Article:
Ask the Section: How Do I Develop a Client Base and Proficiency in a Practice Area that Is Not Represented in My Firm?

About the Author:

William H. Knight is a Summer 2011 JIOP alum and is currently an associate attorney at Aiken Schenk Hawkins & Ricciardi P.C. in Phoenix, Arizona.


Published: February 7, 2014

A first-year associate at a midsize law firm asks:

Dear Section of Litigation,
I am a young attorney in a midsize law firm looking to develop a particular practice, but none of my partners practice in that field. Do you have any advice on how to develop a client base and proficiency in a new field?
Sincerely,
[Anonymous]

The World Is Your Classroom
Before entering any new practice field, it is important to understand the market and trends. Get out of your office and into CLEs and other courses that inform you about the practice and where it is headed. Connect with other lawyers engaged in the same practice and go to lunch or coffee to discuss it. Get online and look for events at which your prospective clients may attend, go to a few of those events and meet people. Connect with other ABA leaders or members and ask for advice. Another way to get excellent experience in the specific area of practice you want to enter is to take a pro bono case to get practical experience as well as mentoring from the organizations that facilitate the pro bono representation.  Study, study, study the law related to the practice and make yourself an expert.

Cindy Albracht-Crogan is a partner at Cohen Kennedy Dowd & Quigley in Phoenix, Arizona practicing in commercial litigation. She is also cochair of the ABA Section of Litigation’s Solo & Small Firm Committee.


Form a Plan—and Stick To It
You are to be commended for seeking to expand your area of practice. As a “young attorney” you know how challenging it can be just to keep up with the work already assigned to you as you grow professionally.  Your desire to grow the practice should impress your partners with your initiative, but only if you formulate a strategy, and then stick to it.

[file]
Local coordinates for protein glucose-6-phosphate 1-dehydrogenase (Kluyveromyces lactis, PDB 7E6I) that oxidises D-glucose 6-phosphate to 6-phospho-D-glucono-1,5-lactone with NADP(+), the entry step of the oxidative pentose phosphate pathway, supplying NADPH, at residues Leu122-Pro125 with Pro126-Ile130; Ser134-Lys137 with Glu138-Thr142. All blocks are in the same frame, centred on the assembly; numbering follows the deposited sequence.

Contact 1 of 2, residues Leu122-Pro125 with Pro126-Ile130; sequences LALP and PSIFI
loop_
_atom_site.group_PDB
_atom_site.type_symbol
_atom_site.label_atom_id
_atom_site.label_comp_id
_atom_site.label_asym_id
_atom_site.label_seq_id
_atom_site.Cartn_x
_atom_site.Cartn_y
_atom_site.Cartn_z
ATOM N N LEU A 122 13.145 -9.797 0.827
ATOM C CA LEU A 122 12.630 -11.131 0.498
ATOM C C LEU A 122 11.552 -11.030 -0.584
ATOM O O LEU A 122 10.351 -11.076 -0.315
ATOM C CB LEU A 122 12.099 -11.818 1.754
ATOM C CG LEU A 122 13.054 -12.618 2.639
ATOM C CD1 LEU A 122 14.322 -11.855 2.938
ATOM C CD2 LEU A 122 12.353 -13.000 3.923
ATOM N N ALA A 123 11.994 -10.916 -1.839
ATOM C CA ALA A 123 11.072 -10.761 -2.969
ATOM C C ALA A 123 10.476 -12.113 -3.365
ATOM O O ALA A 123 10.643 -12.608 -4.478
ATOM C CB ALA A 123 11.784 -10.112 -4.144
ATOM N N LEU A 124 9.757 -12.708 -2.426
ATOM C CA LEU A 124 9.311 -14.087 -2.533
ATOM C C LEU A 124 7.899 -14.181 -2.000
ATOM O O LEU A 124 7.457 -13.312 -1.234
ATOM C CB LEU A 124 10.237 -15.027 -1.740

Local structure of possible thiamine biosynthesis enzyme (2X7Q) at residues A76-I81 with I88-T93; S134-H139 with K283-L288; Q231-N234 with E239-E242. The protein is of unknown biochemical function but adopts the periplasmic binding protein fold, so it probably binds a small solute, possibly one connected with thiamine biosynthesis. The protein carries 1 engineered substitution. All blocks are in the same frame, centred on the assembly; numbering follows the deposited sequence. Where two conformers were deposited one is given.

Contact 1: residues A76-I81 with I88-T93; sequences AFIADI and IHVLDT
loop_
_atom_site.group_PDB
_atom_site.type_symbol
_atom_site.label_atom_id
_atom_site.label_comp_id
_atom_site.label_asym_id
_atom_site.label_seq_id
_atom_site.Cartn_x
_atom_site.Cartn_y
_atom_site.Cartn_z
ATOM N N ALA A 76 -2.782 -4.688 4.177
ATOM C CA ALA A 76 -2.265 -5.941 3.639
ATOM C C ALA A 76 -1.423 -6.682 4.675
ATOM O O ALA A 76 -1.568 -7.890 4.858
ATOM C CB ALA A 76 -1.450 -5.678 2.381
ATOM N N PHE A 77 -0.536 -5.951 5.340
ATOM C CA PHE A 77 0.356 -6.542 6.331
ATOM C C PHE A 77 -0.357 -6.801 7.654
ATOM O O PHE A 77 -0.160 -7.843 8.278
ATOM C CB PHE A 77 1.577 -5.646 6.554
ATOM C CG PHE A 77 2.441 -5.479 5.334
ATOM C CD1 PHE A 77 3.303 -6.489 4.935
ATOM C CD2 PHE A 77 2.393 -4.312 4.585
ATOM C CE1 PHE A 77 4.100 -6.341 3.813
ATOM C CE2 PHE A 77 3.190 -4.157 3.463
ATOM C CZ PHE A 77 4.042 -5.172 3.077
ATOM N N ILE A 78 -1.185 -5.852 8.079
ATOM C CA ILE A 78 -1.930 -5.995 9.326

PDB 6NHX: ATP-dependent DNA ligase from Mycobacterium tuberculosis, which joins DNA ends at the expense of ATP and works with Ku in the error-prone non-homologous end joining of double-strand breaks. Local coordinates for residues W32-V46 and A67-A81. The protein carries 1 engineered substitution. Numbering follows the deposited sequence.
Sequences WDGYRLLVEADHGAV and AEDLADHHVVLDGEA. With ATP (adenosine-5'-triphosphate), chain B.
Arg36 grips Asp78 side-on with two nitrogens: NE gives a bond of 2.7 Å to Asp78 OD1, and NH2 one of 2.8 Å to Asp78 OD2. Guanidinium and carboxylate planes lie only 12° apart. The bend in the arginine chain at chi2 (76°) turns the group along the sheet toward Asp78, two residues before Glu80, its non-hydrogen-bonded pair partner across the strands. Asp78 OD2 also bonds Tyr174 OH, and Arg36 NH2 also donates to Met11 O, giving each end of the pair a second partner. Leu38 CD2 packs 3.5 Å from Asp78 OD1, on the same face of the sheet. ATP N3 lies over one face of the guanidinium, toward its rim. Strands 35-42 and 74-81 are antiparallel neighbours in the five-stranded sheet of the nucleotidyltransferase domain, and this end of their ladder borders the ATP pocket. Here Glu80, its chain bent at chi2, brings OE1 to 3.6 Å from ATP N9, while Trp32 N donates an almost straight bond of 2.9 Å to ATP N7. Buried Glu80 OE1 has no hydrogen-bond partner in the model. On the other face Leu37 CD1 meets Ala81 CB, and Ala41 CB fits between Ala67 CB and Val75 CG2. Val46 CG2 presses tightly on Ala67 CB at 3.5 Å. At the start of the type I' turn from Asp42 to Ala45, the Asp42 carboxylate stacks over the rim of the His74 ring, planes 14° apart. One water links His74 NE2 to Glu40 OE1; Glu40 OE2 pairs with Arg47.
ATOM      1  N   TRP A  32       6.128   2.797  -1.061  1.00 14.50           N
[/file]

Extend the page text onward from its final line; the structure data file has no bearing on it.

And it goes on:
One of the best ways to break into a new field is to write an article on a topic in that area of practice, attend a conference, or even speak on a panel relating to that field. Bar organizations, at the local, state or national level are always looking for help and this is a great way to start making acquaintances in the field, and form your brand.

If you tell your partners you are going to do it, then make sure you follow through. You do not ever want to accused of being “all talk.” And be sure not to let your daily work suffer as a result of your new business development activities.

If you have a passion about this new area of law, then you having nothing to lose and everything to gain. Good luck.

Joseph M. Hanna is a partner working out of Goldberg Segalla's Buffalo and New York City offices. He specializes in commercial litigation with a focus on sports and entertainment law. He is also a cochair of the ABA Section of Litigation’s Minority Trial Lawyer Committee.


There you have it!  The big “takeaways” appear to be: (1) developing a knowledge base; (2) marketing yourself by writing and/or meeting practitioners at conferences and CLE’s; and (3) get your hands dirty by taking pro bono clients or volunteering to speak on the subject with a local bar association.


“Ask the Section” is a recurring column where JIOP alumni can submit anonymous career development questions and have them answered by specially selected Section of Litigation members who are the most qualified in that area. The JIOP Alumni committee developed this column to serve as a tool both for individual mentoring and to learn collectively from each other’s professional growth. To submit an anonymous question, please e-mail the editor.


Copyright © 2013, American Bar Association. All rights reserved. This information or any portion thereof may not be copied or disseminated in any form or by any means or downloaded or stored in an electronic database or retrieval system without the express written consent of the American Bar Association. The views expressed in this article are those of the author(s) and do not necessarily reflect the positions or policies of the American Bar Association, the Section of Litigation, this committee, or the employer(s) of the author(s).

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